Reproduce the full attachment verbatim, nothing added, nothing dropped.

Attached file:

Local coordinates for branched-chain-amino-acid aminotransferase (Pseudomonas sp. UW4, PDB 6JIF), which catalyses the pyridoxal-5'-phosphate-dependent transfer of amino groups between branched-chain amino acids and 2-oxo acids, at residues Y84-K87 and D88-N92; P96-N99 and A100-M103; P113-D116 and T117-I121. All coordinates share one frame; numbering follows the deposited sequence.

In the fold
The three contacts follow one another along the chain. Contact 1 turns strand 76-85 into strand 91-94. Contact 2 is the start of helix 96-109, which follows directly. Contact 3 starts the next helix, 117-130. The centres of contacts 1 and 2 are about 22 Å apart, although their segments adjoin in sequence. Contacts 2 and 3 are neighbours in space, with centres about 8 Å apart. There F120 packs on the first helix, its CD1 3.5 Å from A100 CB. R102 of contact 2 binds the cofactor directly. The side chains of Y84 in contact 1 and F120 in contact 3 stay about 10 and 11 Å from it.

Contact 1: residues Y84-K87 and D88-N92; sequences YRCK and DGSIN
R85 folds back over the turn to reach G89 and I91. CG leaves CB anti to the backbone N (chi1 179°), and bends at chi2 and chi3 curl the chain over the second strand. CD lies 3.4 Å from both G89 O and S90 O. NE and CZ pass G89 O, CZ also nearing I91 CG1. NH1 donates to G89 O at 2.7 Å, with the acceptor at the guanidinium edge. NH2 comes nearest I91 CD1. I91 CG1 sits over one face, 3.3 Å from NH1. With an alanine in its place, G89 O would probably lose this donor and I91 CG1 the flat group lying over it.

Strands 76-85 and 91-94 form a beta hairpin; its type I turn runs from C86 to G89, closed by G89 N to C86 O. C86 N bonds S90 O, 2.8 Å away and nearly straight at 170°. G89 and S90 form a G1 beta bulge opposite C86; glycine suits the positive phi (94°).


Local coordinates for branched-chain-amino-acid aminotransferase (Pseudomonas sp. UW4, PDB 6JIF), which catalyses the pyridoxal-5'-phosphate-dependent transfer of amino groups between branched-chain amino acids and 2-oxo acids, at residues Y84-K87 and D88-N92; P96-N99 and A100-M103; P113-D116 and T117-I121. All coordinates share one frame; numbering follows the deposited sequence.

In the fold
The three contacts follow one another along the chain. Contact 1 turns strand 76-85 into strand 91-94. Contact 2 is the start of helix 96-109, which follows directly. Contact 3 starts the next helix, 117-130. The centres of contacts 1 and 2 are about 22 Å apart, although their segments adjoin in sequence. Contacts 2 and 3 are neighbours in space, with centres about 8 Å apart. There F120 packs on the first helix, its CD1 3.5 Å from A100 CB. R102 of contact 2 binds the cofactor directly. The side chains of Y84 in contact 1 and F120 in contact 3 stay about 10 and 11 Å from it.

Contact 1: residues Y84-K87 and D88-N92; sequences YRCK and DGSIN
R85 folds back over the turn to reach G89 and I91. CG leaves CB anti to the backbone N (chi1 179°), and bends at chi2 and chi3 curl the chain over the second strand. CD lies 3.4 Å from both G89 O and S90 O. NE and CZ pass G89 O, CZ also nearing I91 CG1. NH1 donates to G89 O at 2.7 Å, with the acceptor at the guanidinium edge. NH2 comes nearest I91 CD1. I91 CG1 sits over one face, 3.3 Å from NH1. With an alanine in its place, G89 O would probably lose this donor and I91 CG1 the flat group lying over it.

Strands 76-85 and 91-94 form a beta hairpin; its type I turn runs from C86 to G89, closed by G89 N to C86 O. C86 N bonds S90 O, 2.8 Å away and nearly straight at 170°. G89 and S90 form a G1 beta bulge opposite C86; glycine suits the positive phi (94°).